About a week before Arafat, I visited Jericho to see how “the autonomy” (as my Israeli friends call it) was faring. It was, that week, faring well. The city, bedecked in Palestinian flags, was quiet; the old police and new security forces seemed to be effective and, for the moment, popular; the joint Israeli-Palestinian patrols were the surprising success story of the autonomy’s first stage. The one sign of future trouble was that every official I met came from outside, from Tunis, Lebanon, or Iraq; the locals seem to have been displaced—though perhaps they have only retreated into temporary invisibility. In any case, the new civil administration was not yet at work, and elections were still months away, on the most optimistic schedule. Virtually everything remains to be done; still, there I was, walking peacefully around a square in . . . Palestine.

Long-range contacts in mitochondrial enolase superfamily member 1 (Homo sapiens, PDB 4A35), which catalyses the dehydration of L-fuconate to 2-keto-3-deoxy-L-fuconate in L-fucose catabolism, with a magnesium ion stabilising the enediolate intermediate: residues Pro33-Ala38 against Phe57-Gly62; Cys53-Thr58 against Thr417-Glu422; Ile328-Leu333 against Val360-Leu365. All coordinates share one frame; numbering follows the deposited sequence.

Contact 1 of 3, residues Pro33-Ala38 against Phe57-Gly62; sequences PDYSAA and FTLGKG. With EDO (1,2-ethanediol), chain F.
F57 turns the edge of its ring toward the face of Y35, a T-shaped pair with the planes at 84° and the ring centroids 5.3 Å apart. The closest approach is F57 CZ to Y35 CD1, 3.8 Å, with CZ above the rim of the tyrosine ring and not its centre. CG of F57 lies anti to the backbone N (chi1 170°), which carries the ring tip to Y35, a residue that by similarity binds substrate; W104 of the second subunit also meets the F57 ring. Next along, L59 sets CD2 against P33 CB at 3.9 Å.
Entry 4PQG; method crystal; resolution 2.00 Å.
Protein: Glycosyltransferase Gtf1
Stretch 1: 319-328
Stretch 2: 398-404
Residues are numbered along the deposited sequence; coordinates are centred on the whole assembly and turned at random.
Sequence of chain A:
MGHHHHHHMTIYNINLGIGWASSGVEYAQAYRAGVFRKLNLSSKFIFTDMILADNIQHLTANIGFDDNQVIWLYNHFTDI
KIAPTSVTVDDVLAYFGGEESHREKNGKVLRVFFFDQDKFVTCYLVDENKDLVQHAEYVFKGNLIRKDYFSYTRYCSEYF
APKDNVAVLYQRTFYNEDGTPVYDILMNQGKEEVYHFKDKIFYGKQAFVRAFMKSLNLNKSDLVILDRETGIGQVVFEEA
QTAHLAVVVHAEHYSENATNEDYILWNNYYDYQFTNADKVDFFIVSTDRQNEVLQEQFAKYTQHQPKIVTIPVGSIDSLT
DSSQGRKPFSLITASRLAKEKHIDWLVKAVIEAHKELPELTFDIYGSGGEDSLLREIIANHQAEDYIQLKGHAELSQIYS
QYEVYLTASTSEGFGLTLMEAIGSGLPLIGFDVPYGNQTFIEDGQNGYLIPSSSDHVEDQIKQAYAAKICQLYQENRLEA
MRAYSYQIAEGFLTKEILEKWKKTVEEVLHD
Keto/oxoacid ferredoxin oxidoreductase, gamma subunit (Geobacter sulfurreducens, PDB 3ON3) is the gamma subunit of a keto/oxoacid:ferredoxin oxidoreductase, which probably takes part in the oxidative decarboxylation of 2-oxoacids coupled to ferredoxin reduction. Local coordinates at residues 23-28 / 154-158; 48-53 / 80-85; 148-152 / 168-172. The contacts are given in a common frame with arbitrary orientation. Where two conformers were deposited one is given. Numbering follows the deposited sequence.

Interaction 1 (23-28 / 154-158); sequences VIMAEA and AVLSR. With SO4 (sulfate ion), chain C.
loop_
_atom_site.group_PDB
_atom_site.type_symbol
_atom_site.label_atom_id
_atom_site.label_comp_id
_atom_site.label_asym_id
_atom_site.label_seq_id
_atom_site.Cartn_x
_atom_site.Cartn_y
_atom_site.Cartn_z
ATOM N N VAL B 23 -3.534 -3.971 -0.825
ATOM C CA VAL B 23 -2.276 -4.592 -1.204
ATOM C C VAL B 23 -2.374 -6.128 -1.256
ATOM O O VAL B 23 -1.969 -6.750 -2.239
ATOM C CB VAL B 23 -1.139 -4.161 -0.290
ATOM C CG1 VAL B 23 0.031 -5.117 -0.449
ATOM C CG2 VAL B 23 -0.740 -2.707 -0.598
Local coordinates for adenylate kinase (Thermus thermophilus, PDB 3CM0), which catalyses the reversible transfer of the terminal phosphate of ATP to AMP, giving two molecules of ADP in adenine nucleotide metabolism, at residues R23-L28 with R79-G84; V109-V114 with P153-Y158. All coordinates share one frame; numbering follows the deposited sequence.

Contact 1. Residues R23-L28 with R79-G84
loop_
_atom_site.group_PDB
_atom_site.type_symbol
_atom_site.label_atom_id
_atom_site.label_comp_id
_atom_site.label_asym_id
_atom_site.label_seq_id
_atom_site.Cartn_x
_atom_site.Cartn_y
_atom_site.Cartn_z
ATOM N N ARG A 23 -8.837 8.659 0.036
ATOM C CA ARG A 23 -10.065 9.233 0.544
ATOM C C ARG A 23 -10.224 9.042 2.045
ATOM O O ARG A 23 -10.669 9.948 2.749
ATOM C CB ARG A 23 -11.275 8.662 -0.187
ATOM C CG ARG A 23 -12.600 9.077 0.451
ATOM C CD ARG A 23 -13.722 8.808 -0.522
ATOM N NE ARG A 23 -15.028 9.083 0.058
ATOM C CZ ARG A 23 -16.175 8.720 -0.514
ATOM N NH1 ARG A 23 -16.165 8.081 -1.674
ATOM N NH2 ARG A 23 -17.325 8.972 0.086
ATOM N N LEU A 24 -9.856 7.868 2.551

This is peacemaking on the ground, and though it can turn very sour very fast, it is a remarkable achieveme...
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